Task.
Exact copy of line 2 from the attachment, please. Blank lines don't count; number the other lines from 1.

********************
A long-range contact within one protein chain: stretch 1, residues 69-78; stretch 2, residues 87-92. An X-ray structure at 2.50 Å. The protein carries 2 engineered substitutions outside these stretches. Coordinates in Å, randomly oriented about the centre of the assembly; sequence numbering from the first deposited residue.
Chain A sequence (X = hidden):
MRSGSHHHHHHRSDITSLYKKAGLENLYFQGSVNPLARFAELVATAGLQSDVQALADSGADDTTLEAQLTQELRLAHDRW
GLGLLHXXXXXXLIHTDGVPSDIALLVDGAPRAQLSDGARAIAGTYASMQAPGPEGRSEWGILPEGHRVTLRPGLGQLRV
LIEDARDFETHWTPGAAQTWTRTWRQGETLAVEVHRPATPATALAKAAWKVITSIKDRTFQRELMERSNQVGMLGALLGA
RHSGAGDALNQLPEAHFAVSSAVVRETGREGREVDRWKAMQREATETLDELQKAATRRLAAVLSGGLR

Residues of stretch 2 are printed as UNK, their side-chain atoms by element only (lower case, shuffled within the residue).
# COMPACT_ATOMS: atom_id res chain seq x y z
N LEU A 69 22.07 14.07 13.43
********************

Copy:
Chain A sequence (X = hidden):